Before I even owned an eReader the very idea of ever buying one felt quite unnecessary to me. Sure, it had that whole futuristic Start Trek gadget vibe working for it, but bottom line was that I saw myself as a bastion of tradition. That tradition, obviously, included the good old dead-tree-variety of reading material. Then stuff happened. Book blogging mainly. And inevitably my will lost a game of poker with my curiosity and I purchased my very first eReading device. That historical event took place a bit over three years ago and was mainly influenced by the fact that reading eGalleys on the computer screen sucked big time. What can I say? I slowly grew a liking to that little battery-powered toy and roughly a year later I was lured in by the Kindle. It made me neglect my old eReader over night. It was sleek and fast and have I mentioned yet all those amazing eBook deals on Amazon?
So the spell had been broken. Or rather my decision to read the printed word the way it had been done for centuries, by flipping papery pages, underwent some revision. Of course, at first I read both kind of books, but slowly I noticed that I read a lot more of what I had downloaded on my Kindle than diminishing the unread book stacks which had started to accumulate even more dust now than ever. This tells you a lot about how much I loathe household chores as well as where my loyalties have apparently shifted to over night. Some years back I would have scoffed at the very idea, now I've decided to even kick the formerly thrifty used-book-buying to the curb and resort to feeding my Kindle instead.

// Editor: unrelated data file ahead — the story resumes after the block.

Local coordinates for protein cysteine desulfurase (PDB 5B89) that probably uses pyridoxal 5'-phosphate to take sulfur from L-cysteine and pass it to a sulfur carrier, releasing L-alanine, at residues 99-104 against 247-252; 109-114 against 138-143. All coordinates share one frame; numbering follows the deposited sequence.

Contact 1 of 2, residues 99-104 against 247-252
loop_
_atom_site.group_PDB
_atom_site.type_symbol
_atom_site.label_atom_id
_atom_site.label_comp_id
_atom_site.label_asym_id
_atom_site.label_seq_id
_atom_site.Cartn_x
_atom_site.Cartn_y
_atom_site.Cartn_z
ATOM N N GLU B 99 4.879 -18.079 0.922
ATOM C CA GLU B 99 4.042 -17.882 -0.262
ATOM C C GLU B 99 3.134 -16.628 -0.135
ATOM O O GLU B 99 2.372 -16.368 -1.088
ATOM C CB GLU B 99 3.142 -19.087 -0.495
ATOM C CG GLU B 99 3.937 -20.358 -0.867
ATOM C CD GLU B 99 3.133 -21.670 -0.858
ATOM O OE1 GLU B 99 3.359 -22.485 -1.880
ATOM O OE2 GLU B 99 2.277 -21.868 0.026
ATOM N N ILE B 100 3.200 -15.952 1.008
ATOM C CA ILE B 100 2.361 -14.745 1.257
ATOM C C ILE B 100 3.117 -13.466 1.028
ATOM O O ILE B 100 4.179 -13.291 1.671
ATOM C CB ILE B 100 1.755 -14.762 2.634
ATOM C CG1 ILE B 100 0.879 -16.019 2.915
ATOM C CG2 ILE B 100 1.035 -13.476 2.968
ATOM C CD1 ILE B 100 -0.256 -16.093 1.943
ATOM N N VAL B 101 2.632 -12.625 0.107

Some of you might wonder why and frankly, it's quite simple. Space. I've grown averse to cluttered spaces and as wonderful as bookshelves with pretty book spines may be, once you start cramming books into boxes, storing them in every available space in the apartment, the whole bookish ambiance suffers. Cost. Being quite the frugal reader I've mostly bought used books through AwesomeBooks in recent years. Now that they've cancelled free shipping for international orders the average price of a book almost equals what you'd pay for the eBook. Convenience. Downloading an eBook takes mere seconds. And reselling English books is the drag where I live. No one seems to want them, not even for a buck a piece.
From here on out I shall (mostly, anyway) buy eBooks. Who would have thought I'd ever end up a proponent of no-tree-died-for-that books? That makes me wonder whether I should add environmental friendly to the list above. After all, no tree logs running down to the mill. However, I have no idea about the impact scrapped eReaders might have on the environment. There's a thought for another day (and possibly another blog post).
What kind of books do you mostly buy - hard copies or eBooks? What influences your decision whether to go paper or digital and which of the two do you personally prefer? Please share.